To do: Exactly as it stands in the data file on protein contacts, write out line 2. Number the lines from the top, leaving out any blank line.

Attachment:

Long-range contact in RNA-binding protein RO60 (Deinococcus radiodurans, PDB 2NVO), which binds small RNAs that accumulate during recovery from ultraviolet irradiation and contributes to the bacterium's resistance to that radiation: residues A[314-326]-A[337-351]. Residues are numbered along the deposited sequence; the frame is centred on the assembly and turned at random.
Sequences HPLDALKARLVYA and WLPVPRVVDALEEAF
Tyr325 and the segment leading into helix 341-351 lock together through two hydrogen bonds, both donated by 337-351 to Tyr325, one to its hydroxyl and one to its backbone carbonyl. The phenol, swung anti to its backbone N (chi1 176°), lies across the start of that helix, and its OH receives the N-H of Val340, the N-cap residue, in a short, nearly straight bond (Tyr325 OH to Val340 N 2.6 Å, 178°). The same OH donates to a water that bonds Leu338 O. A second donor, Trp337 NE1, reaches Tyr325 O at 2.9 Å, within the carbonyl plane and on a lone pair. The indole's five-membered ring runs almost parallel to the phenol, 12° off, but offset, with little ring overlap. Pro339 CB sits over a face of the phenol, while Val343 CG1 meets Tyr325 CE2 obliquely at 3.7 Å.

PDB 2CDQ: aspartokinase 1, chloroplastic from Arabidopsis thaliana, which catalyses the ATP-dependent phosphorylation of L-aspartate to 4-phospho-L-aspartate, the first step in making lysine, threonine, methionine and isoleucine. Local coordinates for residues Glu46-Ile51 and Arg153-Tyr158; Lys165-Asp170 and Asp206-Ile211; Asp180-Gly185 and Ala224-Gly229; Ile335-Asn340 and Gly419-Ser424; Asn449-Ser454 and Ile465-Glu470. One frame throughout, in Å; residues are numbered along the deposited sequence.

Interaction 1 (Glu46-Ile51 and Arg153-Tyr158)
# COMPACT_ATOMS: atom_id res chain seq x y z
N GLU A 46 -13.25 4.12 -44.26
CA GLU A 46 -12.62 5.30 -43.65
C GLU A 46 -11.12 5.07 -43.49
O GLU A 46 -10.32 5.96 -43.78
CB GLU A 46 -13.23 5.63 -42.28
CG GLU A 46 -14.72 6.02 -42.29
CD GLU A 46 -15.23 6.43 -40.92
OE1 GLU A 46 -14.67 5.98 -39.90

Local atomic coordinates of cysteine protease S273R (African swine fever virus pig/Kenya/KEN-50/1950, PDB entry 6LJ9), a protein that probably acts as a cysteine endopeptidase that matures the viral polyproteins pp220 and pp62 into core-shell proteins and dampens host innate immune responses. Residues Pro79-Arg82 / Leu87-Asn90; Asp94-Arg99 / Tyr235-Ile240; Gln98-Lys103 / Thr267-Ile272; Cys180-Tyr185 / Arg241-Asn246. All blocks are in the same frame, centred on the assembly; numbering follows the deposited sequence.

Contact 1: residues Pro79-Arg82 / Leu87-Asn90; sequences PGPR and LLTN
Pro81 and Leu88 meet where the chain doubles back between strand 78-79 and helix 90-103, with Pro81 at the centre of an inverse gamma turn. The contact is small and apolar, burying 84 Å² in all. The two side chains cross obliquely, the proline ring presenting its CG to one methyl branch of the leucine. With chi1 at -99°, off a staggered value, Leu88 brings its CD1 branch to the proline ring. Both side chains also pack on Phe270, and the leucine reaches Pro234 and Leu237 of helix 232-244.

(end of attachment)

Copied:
Sequences HPLDALKARLVYA and WLPVPRVVDALEEAF